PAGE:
For years, as a Boston broadcaster, I shared stories from NBA coaches to politicians to authors, in weekly radio interviews. When I later became a full-time voice-actor, I also pursued my first passion, writing. As a presentation coach,I help professionals tell better stories about themselves and what they do.

What all of these things have in common is storytelling. Experience says whether it’s in fiction or real life, our most compelling stories involve change. Some of it good. Some, well, I’m looking at you 2020.

It’s been a year of change, both unexpected and often unwelcome:A global pandemic, an uncertain economy, job losses, cancelled and postponed celebrations.There’s been social division and a national reckoning of systemic racism.

Let’s not even talk about the election.

It’s also a time of great kindness and generosity we extend to each other and strangers. The compassion of first responders and the tireless care from medical professionals. The pivot toward staying social andkeeping close to loved ones, albeit virtually.

Many of us more fully embrace the idea that, as Martin Luther King, Jr. said ‘The arc of the moral universe is long, but it bends towards justice.’ That we have a lot to learn but realize our education starts with listening.

John Lennon famously sang, ‘Life is what happens to you while you’re busy making other plans.’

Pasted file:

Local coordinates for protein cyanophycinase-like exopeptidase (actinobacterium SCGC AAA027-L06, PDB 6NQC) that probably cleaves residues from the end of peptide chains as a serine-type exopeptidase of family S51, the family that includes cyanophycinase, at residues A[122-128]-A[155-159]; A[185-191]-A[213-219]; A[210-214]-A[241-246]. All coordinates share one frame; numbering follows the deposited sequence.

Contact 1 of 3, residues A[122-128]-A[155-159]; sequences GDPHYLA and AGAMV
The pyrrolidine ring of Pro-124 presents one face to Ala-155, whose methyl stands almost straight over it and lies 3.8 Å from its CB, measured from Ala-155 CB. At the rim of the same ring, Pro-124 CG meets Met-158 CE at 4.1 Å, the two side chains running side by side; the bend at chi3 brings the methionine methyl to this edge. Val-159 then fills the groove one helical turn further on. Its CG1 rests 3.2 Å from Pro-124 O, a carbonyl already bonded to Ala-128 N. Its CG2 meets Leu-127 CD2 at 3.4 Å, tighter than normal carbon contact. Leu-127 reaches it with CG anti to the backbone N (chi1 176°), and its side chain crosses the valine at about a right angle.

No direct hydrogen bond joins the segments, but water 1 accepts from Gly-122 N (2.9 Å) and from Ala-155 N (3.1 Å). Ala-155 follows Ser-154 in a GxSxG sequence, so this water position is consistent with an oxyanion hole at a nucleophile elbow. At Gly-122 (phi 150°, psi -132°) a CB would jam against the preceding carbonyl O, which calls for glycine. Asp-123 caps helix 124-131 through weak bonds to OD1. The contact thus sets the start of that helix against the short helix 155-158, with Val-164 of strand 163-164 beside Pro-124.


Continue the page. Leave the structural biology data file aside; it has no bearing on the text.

We have all experienced our lives interrupted, disrupted, sometimes shattered by change. And sometimes luck, maybe timing does play into where we find ourselves. But we don’t have to stay stuck in a bad situation or define ourselves by our circumstances. Easier said than done.

One holiday season years ago I was driving with my three-year old son to visit family for Christmas. I got lost, and headed in the opposite direction of our destination.Of course I voiced that frustration to my child.

The street we turned onto was a fantasia of over-the-top holiday lights,festive decorations.A cul-de-sac of cozy homes glowing bright through winter’s darkness. My son turned to me and said, ‘Sometimes a wrong turn is really a right turn.’ The wisdom of children never ceases to delight and humble me.

So, yes, we take wrong turns, or suddenly veer of the highway. But we can take the wheel, and guide that car, bike, boat, or plane to where we want to venture next.

Embark is all about what’s next. How a scientific experiment leads to a life-saving treatment.How we make work environments a little more human. How from a well of pain and loss we find limitless reserves of hope, optimism and love.

Please join us for stories that change lives. Discover what’s next on Embark at